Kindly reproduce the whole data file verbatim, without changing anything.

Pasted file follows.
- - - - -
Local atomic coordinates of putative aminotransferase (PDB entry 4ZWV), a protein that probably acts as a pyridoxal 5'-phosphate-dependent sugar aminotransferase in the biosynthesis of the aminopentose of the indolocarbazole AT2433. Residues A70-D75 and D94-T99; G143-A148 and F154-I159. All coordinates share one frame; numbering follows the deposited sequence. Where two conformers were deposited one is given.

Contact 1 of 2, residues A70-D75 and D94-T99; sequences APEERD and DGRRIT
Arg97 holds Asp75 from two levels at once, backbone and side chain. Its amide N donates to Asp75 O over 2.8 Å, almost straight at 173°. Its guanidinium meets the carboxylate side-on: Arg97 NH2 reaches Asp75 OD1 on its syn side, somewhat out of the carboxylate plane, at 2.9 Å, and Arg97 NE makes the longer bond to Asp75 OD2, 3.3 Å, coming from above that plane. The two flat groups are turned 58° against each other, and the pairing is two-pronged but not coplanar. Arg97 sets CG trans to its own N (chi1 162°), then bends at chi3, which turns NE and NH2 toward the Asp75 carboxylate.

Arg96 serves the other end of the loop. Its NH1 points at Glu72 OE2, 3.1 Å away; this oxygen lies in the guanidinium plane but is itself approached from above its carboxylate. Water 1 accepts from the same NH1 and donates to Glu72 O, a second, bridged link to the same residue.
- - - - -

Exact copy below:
Local atomic coordinates of putative aminotransferase (PDB entry 4ZWV), a protein that probably acts as a pyridoxal 5'-phosphate-dependent sugar aminotransferase in the biosynthesis of the aminopentose of the indolocarbazole AT2433. Residues A70-D75 and D94-T99; G143-A148 and F154-I159. All coordinates share one frame; numbering follows the deposited sequence. Where two conformers were deposited one is given.

Contact 1 of 2, residues A70-D75 and D94-T99; sequences APEERD and DGRRIT
Arg97 holds Asp75 from two levels at once, backbone and side chain. Its amide N donates to Asp75 O over 2.8 Å, almost straight at 173°. Its guanidinium meets the carboxylate side-on: Arg97 NH2 reaches Asp75 OD1 on its syn side, somewhat out of the carboxylate plane, at 2.9 Å, and Arg97 NE makes the longer bond to Asp75 OD2, 3.3 Å, coming from above that plane. The two flat groups are turned 58° against each other, and the pairing is two-pronged but not coplanar. Arg97 sets CG trans to its own N (chi1 162°), then bends at chi3, which turns NE and NH2 toward the Asp75 carboxylate.

Arg96 serves the other end of the loop. Its NH1 points at Glu72 OE2, 3.1 Å away; this oxygen lies in the guanidinium plane but is itself approached from above its carboxylate. Water 1 accepts from the same NH1 and donates to Glu72 O, a second, bridged link to the same residue.